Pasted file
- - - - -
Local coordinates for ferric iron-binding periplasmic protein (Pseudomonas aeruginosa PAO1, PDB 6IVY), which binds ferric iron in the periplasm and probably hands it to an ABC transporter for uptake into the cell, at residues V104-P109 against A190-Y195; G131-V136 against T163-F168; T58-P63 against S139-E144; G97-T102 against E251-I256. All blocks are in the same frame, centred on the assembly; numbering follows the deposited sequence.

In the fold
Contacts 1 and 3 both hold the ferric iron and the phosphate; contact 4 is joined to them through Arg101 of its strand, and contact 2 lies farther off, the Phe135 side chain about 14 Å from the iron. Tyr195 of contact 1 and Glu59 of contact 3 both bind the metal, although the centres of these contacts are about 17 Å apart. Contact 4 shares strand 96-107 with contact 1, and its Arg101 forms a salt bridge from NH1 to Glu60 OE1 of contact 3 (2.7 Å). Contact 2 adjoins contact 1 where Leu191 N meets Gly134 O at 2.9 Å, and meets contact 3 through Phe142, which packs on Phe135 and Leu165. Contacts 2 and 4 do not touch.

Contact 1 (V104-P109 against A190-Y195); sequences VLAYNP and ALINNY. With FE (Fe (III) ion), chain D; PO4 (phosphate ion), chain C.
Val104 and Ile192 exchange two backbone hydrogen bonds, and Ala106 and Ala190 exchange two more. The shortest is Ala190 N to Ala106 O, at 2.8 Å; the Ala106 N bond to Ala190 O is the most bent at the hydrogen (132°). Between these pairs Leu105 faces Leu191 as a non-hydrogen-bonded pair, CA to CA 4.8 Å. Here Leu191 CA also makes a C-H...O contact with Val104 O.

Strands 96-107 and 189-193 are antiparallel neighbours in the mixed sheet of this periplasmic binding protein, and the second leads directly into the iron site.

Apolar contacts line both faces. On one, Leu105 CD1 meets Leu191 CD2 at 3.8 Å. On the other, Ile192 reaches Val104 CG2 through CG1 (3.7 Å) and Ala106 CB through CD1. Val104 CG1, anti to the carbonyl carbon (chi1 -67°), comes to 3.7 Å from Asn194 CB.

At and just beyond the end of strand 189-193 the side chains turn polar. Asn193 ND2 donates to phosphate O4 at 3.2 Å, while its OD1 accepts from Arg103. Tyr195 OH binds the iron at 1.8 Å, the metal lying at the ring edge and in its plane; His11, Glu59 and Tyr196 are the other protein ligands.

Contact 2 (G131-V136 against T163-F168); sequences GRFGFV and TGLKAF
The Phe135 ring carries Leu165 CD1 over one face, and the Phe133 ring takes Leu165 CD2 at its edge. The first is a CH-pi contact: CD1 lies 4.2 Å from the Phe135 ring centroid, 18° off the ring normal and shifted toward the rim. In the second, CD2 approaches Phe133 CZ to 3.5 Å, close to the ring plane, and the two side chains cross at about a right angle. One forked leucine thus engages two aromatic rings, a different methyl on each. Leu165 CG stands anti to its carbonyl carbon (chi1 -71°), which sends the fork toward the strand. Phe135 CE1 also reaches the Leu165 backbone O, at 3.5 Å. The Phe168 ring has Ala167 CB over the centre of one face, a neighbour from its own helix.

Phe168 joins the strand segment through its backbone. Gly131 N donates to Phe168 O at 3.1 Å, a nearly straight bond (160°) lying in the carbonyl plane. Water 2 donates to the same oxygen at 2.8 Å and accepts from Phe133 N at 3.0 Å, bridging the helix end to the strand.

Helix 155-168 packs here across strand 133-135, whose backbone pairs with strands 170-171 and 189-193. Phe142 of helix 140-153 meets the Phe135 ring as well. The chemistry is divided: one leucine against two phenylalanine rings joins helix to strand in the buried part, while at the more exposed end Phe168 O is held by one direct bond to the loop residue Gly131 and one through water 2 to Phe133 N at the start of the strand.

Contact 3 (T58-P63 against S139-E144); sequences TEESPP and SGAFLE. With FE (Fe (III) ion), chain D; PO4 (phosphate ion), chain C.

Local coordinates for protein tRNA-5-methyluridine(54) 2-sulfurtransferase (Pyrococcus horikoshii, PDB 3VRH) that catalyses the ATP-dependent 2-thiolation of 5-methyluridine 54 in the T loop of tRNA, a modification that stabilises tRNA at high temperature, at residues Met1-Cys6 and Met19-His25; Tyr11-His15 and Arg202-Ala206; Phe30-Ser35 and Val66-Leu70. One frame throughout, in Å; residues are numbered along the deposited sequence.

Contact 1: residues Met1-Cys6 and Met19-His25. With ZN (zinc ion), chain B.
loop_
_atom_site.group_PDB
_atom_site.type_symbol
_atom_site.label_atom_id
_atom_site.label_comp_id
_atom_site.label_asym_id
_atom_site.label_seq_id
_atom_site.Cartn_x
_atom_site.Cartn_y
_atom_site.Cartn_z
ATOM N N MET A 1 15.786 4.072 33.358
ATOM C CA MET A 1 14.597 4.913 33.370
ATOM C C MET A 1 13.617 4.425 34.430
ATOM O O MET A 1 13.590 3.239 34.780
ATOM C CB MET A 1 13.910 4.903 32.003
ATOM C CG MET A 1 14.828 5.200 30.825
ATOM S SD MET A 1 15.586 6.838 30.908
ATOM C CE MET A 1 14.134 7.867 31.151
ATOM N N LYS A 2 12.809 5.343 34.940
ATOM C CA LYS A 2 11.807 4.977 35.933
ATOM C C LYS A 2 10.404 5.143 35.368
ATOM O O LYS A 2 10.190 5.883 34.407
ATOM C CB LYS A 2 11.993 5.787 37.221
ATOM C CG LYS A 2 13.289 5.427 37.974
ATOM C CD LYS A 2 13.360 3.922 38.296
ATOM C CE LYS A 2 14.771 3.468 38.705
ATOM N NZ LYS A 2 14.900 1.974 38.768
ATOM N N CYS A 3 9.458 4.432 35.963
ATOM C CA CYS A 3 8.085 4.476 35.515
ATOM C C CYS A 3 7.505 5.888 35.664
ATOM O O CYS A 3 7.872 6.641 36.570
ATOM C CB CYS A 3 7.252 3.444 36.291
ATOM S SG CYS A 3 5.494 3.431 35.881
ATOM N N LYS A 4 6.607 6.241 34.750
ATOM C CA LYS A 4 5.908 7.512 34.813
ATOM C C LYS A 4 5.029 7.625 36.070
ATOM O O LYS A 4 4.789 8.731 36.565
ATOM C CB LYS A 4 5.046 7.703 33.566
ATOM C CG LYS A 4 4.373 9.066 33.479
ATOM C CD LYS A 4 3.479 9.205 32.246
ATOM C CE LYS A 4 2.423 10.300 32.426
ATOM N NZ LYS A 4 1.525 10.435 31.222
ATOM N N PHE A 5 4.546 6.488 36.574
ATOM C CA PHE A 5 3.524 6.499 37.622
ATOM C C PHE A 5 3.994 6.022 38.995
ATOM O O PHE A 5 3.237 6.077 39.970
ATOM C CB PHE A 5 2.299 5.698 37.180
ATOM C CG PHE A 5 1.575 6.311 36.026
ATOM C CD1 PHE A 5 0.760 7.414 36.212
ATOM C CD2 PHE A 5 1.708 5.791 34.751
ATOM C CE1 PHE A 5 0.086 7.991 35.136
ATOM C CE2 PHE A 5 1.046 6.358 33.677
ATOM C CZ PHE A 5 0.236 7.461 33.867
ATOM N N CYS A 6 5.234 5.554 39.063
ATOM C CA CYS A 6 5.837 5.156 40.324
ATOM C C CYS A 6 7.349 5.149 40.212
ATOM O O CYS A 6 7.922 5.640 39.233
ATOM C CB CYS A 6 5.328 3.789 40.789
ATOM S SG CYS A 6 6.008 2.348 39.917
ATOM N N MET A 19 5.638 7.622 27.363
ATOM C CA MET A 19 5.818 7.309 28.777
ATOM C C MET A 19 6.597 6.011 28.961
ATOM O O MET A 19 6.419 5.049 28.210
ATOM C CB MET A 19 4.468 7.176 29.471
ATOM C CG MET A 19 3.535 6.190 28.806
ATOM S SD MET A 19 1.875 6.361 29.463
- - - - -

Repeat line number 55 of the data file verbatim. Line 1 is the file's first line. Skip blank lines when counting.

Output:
ATOM C CD LYS A 4 3.479 9.205 32.246